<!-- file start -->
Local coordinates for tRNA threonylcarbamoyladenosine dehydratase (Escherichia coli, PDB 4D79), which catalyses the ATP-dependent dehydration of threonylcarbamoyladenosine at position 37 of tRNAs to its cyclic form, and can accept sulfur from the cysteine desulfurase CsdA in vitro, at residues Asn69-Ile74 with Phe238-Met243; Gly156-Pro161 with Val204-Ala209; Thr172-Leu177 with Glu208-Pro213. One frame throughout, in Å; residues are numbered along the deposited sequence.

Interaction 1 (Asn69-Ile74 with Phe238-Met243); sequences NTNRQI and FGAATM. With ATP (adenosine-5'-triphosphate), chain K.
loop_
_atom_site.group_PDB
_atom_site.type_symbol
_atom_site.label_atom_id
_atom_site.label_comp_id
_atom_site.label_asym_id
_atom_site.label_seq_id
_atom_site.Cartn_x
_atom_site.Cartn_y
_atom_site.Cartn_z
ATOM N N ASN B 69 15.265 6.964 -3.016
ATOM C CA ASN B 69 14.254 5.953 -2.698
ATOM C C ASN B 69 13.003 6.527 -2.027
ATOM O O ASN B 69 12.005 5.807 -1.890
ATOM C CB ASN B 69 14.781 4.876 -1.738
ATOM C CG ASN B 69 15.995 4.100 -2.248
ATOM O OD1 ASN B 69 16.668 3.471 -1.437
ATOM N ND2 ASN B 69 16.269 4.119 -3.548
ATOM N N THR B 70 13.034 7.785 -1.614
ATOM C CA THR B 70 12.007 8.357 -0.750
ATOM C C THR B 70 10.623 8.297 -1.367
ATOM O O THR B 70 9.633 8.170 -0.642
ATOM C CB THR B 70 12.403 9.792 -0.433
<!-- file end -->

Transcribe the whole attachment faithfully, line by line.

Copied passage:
Local coordinates for tRNA threonylcarbamoyladenosine dehydratase (Escherichia coli, PDB 4D79), which catalyses the ATP-dependent dehydration of threonylcarbamoyladenosine at position 37 of tRNAs to its cyclic form, and can accept sulfur from the cysteine desulfurase CsdA in vitro, at residues Asn69-Ile74 with Phe238-Met243; Gly156-Pro161 with Val204-Ala209; Thr172-Leu177 with Glu208-Pro213. One frame throughout, in Å; residues are numbered along the deposited sequence.

Interaction 1 (Asn69-Ile74 with Phe238-Met243); sequences NTNRQI and FGAATM. With ATP (adenosine-5'-triphosphate), chain K.
loop_
_atom_site.group_PDB
_atom_site.type_symbol
_atom_site.label_atom_id
_atom_site.label_comp_id
_atom_site.label_asym_id
_atom_site.label_seq_id
_atom_site.Cartn_x
_atom_site.Cartn_y
_atom_site.Cartn_z
ATOM N N ASN B 69 15.265 6.964 -3.016
ATOM C CA ASN B 69 14.254 5.953 -2.698
ATOM C C ASN B 69 13.003 6.527 -2.027
ATOM O O ASN B 69 12.005 5.807 -1.890
ATOM C CB ASN B 69 14.781 4.876 -1.738
ATOM C CG ASN B 69 15.995 4.100 -2.248
ATOM O OD1 ASN B 69 16.668 3.471 -1.437
ATOM N ND2 ASN B 69 16.269 4.119 -3.548
ATOM N N THR B 70 13.034 7.785 -1.614
ATOM C CA THR B 70 12.007 8.357 -0.750
ATOM C C THR B 70 10.623 8.297 -1.367
ATOM O O THR B 70 9.633 8.170 -0.642
ATOM C CB THR B 70 12.403 9.792 -0.433